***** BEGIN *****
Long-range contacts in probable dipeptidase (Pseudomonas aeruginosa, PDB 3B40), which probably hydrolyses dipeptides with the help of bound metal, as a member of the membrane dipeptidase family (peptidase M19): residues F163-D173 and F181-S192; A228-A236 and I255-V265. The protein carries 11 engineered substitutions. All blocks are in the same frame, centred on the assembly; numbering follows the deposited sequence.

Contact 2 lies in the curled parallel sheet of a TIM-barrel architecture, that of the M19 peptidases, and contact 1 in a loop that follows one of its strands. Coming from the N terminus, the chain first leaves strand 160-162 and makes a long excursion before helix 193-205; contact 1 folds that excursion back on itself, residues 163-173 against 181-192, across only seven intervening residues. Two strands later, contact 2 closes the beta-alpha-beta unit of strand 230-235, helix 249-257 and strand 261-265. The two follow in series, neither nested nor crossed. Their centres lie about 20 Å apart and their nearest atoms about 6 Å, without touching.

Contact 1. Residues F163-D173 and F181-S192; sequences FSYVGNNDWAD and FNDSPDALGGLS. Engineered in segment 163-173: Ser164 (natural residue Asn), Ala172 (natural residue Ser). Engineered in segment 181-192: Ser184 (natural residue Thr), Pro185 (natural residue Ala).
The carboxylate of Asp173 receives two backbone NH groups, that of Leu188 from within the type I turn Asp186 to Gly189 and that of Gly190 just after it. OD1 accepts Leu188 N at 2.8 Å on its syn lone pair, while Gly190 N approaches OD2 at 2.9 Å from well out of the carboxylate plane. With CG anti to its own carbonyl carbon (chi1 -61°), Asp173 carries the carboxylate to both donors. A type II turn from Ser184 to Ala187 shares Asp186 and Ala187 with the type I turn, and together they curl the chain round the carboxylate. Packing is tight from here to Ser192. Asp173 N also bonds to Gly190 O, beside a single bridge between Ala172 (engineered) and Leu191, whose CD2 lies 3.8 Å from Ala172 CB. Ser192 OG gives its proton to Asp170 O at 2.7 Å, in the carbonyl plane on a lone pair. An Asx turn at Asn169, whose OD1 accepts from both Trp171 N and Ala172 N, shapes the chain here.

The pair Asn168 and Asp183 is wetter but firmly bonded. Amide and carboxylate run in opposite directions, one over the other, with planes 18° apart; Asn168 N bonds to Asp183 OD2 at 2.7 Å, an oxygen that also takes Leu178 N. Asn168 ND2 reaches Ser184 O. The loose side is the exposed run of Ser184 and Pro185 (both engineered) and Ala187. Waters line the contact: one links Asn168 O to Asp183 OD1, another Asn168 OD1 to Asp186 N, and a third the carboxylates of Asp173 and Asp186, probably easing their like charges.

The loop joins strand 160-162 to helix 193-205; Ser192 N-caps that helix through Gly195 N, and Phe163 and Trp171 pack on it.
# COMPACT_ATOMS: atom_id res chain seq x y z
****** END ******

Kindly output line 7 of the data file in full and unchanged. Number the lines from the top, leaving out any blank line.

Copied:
# COMPACT_ATOMS: atom_id res chain seq x y z